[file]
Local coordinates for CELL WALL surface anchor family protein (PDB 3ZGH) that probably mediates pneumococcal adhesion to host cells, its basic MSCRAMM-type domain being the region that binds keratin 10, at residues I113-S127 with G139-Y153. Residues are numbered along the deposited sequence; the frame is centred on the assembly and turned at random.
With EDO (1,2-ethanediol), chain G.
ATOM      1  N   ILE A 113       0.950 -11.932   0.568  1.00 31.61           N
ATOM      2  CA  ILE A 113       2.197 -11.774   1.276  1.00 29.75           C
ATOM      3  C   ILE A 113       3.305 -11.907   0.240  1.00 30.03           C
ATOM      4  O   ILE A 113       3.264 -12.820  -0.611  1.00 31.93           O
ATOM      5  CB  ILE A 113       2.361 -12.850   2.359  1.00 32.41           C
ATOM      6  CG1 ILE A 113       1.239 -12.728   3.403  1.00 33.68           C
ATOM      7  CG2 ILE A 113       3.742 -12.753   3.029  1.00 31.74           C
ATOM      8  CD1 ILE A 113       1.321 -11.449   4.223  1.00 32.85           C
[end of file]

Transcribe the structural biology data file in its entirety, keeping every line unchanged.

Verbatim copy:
Local coordinates for CELL WALL surface anchor family protein (PDB 3ZGH) that probably mediates pneumococcal adhesion to host cells, its basic MSCRAMM-type domain being the region that binds keratin 10, at residues I113-S127 with G139-Y153. Residues are numbered along the deposited sequence; the frame is centred on the assembly and turned at random.
With EDO (1,2-ethanediol), chain G.
ATOM      1  N   ILE A 113       0.950 -11.932   0.568  1.00 31.61           N
ATOM      2  CA  ILE A 113       2.197 -11.774   1.276  1.00 29.75           C
ATOM      3  C   ILE A 113       3.305 -11.907   0.240  1.00 30.03           C
ATOM      4  O   ILE A 113       3.264 -12.820  -0.611  1.00 31.93           O
ATOM      5  CB  ILE A 113       2.361 -12.850   2.359  1.00 32.41           C
ATOM      6  CG1 ILE A 113       1.239 -12.728   3.403  1.00 33.68           C
ATOM      7  CG2 ILE A 113       3.742 -12.753   3.029  1.00 31.74           C
ATOM      8  CD1 ILE A 113       1.321 -11.449   4.223  1.00 32.85           C